The co-creators- 37 young change leaders from Pakistan, Afghanistan, Bangladesh, Nepal, Sri Lanka and India.
A lovely afternoon at Zorba-The Buddha; filled with a great sense of calmness and curiosity. A beautifully crafted farmhouse - almost everything built with bambooJ, long stretch of lawns, a duck pond, a big hall, gazebos, little hills, big trees all around, beautiful flowers, delicious food and a cat. This is where this crazy group of young people were going to stay for next few days. The group was diverse in every possible way- culturally, linguistically, food wise, musically. The first dinner was awesome and with that began the journey of the ‘Unconference’ to create a magnificent Living Bridge....
As we gathered, the foundation of an Unconference was laid down collectively with the agreements that spoke very clearly of how this congregation of individuals is going to unfold itself. The very ideas of speaking from ‘I’, confidentiality, non-political, non-intellectual and non-competitive discussions set the tone for the next three days. Since I said speaking from ‘I’, now I will start by this only-
“Speaking from ‘I’ made it possible for me to start thinking about things I had never given much thought to. It enabled me to focus on my own thoughts and feelings, to become aware of them, to recognise the contradictions and incongruities inherent in them. Isolated feelings-acknowledge and not really contextualise.”- Ima Kazmi, India
For me it was a transformative experience. Over the course of the Unconference I could see myself becoming aware of my own words and my feelings, my way of articulating my thoughts changed drastically, I found myself becoming conscious of my opinions/views and thus made myself more and more responsible towards my actions. Many a times I tend to take for granted people around me and tend to withdraw/ignore things that don’t seem quite congruent with my scheme of thinking. This time during the Unconference I made it a point to listen to people around me with great patience and allowed myself time to assimilate them. Each session brought in newer insights, freshness and conviction. The layers of complicated thoughts, feelings started becoming clearer and I am happy that I took time to absorb but at the same time really happy to shed/let go a lot of baggage with respect to my ‘real’ self.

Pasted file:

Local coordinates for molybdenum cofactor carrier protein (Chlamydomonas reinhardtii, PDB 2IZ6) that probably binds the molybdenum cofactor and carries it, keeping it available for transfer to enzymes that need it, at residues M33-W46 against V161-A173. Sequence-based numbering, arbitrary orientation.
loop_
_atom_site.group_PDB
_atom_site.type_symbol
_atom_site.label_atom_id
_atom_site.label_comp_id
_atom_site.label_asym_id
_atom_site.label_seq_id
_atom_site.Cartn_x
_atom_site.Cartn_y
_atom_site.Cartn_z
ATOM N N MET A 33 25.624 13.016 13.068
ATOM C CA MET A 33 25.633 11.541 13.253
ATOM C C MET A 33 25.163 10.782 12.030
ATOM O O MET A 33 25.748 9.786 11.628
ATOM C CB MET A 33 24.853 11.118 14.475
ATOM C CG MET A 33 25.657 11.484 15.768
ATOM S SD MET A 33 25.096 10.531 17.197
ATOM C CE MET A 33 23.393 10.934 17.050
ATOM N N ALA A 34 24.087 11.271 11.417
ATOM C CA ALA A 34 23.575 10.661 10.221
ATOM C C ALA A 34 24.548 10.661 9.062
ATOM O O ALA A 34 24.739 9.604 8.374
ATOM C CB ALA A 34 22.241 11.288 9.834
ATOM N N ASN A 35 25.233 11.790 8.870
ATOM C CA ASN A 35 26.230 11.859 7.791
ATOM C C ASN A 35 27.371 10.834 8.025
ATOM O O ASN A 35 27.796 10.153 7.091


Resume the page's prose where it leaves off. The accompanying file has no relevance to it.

Speaking from ‘I’ seemed awkward initially but clarity and honesty it brings with itself is overwhelming. I challenged myself with this question of what difference does it make when ‘I’ is ‘isolated’ from ‘We’? It really doesJ. Initially a lot of participants in the Unconference shared that speaking from ‘I’ is a selfish thing to do, why reduce the power of ‘we’ to ‘I’? Same lot of participants shared at the end that ‘I’ is not really isolated/separated from the collective of people. It has immense power to transform and it really is a starting point for creating a community.
"Speaking from the ‘I’ was very difficult but it allowed me to come across a great barrier in my life-It was transformative, honest and made me understand. The Unconference has been a source of personal learning, answering some pertinent and personal questions”- Muhammad Nasir, Pakistan.
This ‘Unconference’ was an attempt to form deeper relationships, create a great sense of community, eat, play, dream and envisage together and in the process have loads of fun. For me the ‘Unconference’ was able to bring in these elements quite seamlessly. I could sense a deep sense of gratitude, love, energy and calmness among the participants.